|STOP! Clean Your Hands Day||36689||Events||6/3/2015 4:46:05 PM||
May 5, 2020 #STOPCleanYourHandsDay Register today to receive updates, tools and resources to promote hand hygiene.
Register Now Whether you're a patient, visitor, provider, or worker in a healthcare setting – cleaning your hands is one of the best ways to prevent infection. Clean care saves lives. In acute care settings, infections will be the biggest driver of patient safety incidents in Canada, accounting for roughly 70,000 patient safety incidents per year on average – generating an additional $480 million per year on average in healthcare costs.1 Healthcare-associated infections (HAIs), or infections acquired in a healthcare setting, are the most frequently reported adverse events in healthcare delivery worldwide. Each year, hundreds of millions of patients are affected by HAIs, leading to significant morbidity and mortality and financial cost to healthcare systems.2 This year’s activities and resources will be announced soon.
Register today to receive updates!
More information about infection prevention and control is available on the
World Health Organization’s website.
1 https//www.patientsafetyinstitute.ca/en/toolsResources/case-for-investing-in-patient-safety/Pages/default.aspx2 https//www.who.int/gpsc/country_work/gpsc_ccisc_fact_sheet_en.pdf ||STOP! Clean Your Hands Day||May 5, 2020 #STOPCleanYourHandsDay Register today to receive updates, tools and resources to promote hand hygiene.
||4/3/2020 2:11:57 PM||39286||https://www.patientsafetyinstitute.ca/en/Events||html||True||aspx|
|Ventilator-Associated Pneumonia (VAP): Getting Started Kit||38961||Getting Started Kit||7/1/2015 8:57:36 AM||Effective March 14 2019, the Canadian Patient Safety Institute has archived the Ventilator-Associated Pneumonia (VAP) intervention.
Though you may continue to access the Getting Started Kit online, it will no longer be updated. Getting Started KitThis free resource is designed to help you successfully implement interventions in your organization. The Getting Started Kit contains clinical information, information on the science of improvement, and everything you need to know to start using the intervention.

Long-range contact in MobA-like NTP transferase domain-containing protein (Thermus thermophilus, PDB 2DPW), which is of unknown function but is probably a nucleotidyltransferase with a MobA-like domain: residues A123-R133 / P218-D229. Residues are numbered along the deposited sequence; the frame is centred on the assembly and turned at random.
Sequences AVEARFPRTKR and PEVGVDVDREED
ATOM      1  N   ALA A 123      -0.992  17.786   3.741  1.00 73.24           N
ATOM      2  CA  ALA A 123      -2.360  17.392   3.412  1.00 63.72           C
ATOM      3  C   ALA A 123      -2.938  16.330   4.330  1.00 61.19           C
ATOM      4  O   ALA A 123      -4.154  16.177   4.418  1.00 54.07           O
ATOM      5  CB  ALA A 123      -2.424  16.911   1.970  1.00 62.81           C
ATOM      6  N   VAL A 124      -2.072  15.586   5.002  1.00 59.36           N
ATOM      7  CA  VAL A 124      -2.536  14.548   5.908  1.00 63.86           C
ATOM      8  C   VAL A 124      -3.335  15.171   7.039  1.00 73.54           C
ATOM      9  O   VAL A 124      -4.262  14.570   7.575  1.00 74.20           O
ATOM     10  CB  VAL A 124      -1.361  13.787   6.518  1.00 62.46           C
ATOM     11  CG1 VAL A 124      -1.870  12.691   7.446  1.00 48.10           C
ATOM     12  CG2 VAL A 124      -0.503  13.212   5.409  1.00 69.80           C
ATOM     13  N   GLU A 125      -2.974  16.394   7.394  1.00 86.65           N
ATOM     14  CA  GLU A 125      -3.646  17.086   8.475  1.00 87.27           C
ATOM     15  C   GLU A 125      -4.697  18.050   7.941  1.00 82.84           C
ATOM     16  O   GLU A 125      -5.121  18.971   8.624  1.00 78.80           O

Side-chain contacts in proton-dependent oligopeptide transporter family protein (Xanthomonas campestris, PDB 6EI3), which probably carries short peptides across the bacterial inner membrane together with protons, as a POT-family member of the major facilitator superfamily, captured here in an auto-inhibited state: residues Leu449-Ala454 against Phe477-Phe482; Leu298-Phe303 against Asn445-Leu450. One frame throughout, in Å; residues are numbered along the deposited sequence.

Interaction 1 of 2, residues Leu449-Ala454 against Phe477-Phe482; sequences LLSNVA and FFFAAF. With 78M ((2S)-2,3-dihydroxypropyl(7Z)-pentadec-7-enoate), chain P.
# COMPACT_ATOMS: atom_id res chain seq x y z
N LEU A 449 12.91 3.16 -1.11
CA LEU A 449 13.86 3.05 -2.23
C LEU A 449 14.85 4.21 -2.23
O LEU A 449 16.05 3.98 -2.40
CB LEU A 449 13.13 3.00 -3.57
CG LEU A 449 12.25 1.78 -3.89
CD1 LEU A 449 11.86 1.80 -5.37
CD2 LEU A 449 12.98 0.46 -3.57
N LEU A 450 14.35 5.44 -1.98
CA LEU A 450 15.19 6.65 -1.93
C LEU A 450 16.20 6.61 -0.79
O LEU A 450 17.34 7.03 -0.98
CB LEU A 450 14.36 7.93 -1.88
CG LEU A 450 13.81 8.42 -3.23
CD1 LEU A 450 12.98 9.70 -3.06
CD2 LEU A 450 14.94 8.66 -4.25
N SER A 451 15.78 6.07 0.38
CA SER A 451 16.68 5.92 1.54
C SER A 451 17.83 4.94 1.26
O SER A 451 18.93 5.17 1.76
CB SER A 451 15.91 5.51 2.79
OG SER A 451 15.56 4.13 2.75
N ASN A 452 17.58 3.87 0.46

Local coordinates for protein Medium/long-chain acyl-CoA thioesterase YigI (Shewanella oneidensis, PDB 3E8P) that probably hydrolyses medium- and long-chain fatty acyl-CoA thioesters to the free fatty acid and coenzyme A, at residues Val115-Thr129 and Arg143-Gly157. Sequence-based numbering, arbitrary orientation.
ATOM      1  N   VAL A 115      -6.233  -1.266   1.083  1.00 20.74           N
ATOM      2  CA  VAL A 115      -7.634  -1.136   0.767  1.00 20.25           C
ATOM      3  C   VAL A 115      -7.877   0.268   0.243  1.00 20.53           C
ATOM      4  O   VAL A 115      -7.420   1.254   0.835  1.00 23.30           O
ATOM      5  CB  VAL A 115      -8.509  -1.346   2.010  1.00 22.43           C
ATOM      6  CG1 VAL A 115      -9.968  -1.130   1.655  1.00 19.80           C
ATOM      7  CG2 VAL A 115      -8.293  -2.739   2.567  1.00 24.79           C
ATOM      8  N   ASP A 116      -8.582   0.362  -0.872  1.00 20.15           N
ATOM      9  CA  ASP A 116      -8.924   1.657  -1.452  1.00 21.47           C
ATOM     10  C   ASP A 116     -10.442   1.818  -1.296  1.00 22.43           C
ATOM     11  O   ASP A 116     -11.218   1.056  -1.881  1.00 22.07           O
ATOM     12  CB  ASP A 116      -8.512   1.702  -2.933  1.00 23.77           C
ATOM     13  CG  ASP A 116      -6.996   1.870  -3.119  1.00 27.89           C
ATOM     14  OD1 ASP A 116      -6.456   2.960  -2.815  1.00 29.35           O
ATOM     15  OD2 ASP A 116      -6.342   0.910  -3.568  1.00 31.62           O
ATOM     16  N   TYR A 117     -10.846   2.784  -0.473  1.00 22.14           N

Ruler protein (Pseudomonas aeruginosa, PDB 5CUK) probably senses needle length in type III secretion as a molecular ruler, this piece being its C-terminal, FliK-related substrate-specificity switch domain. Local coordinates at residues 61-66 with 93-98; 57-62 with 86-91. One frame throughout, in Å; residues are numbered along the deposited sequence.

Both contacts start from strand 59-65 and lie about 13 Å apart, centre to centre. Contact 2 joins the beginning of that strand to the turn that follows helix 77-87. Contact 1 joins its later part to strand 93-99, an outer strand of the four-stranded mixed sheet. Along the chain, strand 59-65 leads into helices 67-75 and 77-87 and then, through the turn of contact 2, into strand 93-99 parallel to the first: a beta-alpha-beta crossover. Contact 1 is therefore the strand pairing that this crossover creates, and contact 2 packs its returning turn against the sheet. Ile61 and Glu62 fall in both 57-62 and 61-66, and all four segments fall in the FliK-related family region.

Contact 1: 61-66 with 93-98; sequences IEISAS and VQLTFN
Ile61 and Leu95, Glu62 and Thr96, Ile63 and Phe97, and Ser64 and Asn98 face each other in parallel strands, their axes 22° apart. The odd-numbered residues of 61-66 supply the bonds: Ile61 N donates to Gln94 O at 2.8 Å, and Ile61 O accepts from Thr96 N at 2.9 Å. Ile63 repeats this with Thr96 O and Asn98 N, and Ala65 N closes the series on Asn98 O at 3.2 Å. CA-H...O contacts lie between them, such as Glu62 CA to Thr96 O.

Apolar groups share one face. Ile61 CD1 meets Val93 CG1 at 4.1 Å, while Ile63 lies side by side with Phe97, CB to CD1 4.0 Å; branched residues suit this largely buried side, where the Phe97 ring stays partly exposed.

Click here to download the Getting Started Kit.
Click here to download the Annotated Bibliography
One-PagerThe One-Pager is a summary of the Getting Started Kit that you can use to promote the intervention to your organization.
Click here to download the One-Pager. Icons
Intervention IconsUse these intervention icons on presentations, reports, flyers, and other material to promote the intervention throughout your organization.
Click here to download the full-colour intervention icon.
Click here to download the black and white intervention icon. Intervention Icons With Text
Click here to download the full-colour intervention icon with text.
Click here to download the black and white intervention icon with text. ||VAP: Getting Started Kit||3/25/2019 8:23:06 PM||4694||https://www.patientsafetyinstitute.ca/en/toolsResources/Pages/Forms/NewDefaultView.aspx||html||False||aspx|
|Glossary||42267||5/15/2015 4:19:56 PM||This glossary is not intended to be an exhaustive list of terms, but rather a concise list of key terms used throughout the toolkit.
Actions (taken to reduce risk of harm) Actions taken to reduce, manage, or control any future harm, or probability of harm.
Alerts or advisories An alert or advisory is a piece of information that has been produced and publicly posted that outlines a specific type of patient safety incident or series of incidents that did occur or could occur.
Apology A genuine expression of sympathy or regret, a statement that one is sorry for what has happened. An apology includes an acknowledgement of responsibility if such responsibility has been determined after the analysis of the adverse event.
Authority gradient Balance of decision-making power or the steepness of command and hierarchy in a given situation.
Contributing factors A circumstance, action or influence which is thought to have played a part in the origin or development of an incident or to increase the risk of an incident.
Culture, Patient Safety Culture refers to shared values (what is important) and beliefs (what is held to be true) that interact with a system’s structures and control mechanisms to produce behavioural norms.
Disclosure The process by which a patient safety incident is communicated to the patient by health care providers.
Early warning system A systemic process for evaluating and measuring risks early in order to take pre-emptive steps to minimize their impact.
Governance The body having accountability and legal responsibility for the overall performance of an organization and oversight of decisions.
Harm Impairment of structure or function of the body and/or any deleterious effect arising therefrom. Harm includes disease, injury, suffering, disability and death.
Hazard Situations with the potential to cause harm.
Healthcare organization An organization that provides health services in any healthcare sector.
High Reliability Organizations (HROs) Organisations that have few accidents despite operating in highly dynamic, technologically rich and hazardous industries.
Human Factors A discipline addressing human behaviour, abilities, limitations, and relationship to the work environment (physical, organizational, cultural), with the goal to promote efficiency, safety and effectiveness by improving the design of technologies, processes and work systems..
Incident Analysis A structured process that aims to identify what happened, how and why it happened, what can be done to reduce the risk of recurrence and make care safer, and what was learned. It is also referred to as system based analysis.